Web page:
The expansion of modest urbanizations (late medieval) was possible due to shift from carbohydrate (wood) to solid hydrocarbon (coal) as primary energy source. The next shift was from solid hydrocarbon to liquid (oil). This permitted vast expansions in technology and populations, hence even larger urbanizations. Closest thing to simulate this would be bacterial growth in a closed container. Eventually the growth will inflect from log to non-log, peak, then inflect downwards. High population centres and states will exhibit significant and increasing stress, then ‘die-off’. Time-frame – 100 yr.

The predicament for all advanced economies is the slow, inexorable, declining availability of easily accessible, relatively inexpensive (in energy and monetary costs), high density, easily manageable liquid fossil fuel. The transition to any alternative will be highly problematical for advanced, developed economies.

Brian Snr.

The caravan has moved on and I sense we have another good example of how debate on public policy issues is managed, channelled and closed down. Apart from the Dork and Brian, bless them, heading off to a planet, of which, I suspect, few of us have any ken, we had a handful of us critiquing the scope, approach, content and outputs – with not even a hint of a response.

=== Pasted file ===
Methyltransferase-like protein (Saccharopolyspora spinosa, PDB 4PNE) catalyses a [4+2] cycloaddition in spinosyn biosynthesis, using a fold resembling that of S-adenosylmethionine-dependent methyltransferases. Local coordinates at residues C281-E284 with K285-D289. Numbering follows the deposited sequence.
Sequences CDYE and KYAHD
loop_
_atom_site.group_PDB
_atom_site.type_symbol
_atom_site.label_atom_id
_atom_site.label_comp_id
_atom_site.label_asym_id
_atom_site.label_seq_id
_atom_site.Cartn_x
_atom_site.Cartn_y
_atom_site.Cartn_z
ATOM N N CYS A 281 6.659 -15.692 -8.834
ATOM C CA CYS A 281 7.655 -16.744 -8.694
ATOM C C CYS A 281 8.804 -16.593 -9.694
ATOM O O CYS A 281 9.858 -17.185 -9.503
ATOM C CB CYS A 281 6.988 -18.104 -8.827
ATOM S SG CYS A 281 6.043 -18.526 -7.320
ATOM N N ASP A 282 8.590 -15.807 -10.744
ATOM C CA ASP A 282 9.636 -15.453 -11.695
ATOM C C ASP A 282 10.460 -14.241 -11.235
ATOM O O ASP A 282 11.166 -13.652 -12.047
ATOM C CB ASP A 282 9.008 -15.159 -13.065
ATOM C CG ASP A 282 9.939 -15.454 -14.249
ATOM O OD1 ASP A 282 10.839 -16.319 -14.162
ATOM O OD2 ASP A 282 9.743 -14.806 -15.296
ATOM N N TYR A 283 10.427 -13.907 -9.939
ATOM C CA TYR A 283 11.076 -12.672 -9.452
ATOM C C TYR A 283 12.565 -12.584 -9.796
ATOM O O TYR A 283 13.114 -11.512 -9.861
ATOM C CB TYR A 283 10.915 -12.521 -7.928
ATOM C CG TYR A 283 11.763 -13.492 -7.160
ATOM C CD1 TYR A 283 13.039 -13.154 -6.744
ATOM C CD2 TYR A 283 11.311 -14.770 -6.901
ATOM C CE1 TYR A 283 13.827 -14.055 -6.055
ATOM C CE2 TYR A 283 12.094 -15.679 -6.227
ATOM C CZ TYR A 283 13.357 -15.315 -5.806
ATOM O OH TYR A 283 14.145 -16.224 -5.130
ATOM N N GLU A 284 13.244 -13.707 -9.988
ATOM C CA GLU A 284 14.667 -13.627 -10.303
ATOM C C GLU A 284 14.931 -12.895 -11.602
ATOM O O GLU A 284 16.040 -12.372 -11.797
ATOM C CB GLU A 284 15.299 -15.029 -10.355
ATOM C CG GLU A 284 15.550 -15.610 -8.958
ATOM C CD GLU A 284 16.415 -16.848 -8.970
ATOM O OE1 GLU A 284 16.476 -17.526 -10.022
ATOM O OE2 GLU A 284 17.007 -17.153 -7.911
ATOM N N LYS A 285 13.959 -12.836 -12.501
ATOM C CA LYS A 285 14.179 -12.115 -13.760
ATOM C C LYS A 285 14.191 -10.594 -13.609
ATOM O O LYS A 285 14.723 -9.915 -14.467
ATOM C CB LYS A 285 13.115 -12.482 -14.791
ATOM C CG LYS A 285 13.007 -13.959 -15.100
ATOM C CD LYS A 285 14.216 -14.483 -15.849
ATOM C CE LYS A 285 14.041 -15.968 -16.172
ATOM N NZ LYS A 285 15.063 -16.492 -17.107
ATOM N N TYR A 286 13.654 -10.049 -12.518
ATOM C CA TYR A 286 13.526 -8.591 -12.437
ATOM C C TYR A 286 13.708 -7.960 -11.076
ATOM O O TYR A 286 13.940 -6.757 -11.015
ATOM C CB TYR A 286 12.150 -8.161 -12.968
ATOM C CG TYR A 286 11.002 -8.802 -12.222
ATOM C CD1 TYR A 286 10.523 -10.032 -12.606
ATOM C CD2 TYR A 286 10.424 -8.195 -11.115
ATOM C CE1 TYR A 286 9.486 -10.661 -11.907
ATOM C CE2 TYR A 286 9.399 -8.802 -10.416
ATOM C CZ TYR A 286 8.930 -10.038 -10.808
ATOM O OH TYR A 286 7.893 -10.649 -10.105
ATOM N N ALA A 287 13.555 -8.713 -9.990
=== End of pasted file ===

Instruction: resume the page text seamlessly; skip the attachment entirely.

In any event, it’s all a bit of a sideshow in the context of the energy policy issues that are being thrashed out furiously behind the scenes. Proposals on semi-state privatisation – with a particular focus on the energy semi-states – and the detailed assessment of the electricity and gas sectors required by the Troika are the source of much angst and conflict for the ‘powers-that-be’, but it’s not for the eyes and ears of ordinary citizens who’ll end up paying through the nose for whatever they cobble together.

The ESB is one-up already:
The Minister is hoping to use a derogation inserted late in the day by the Brits to avoid transferring the transmission assets to Eirgrid. The approach used by the Department – and the report by Frontier Economics (also linked) – to arrive at this decision are ‘interesting’ to say the least. A post on this by our energy economics experts would be useful, but all we got is silence. I wonder why.

BGE is battling furiously to avoid going one-down. When Corrib comes on stream much of the gas interconnector (IC) capacity will be unused and useless. If Shannon LNG comes on even more will be unused and useless. The CER is in a bind and has had two gos at consultation: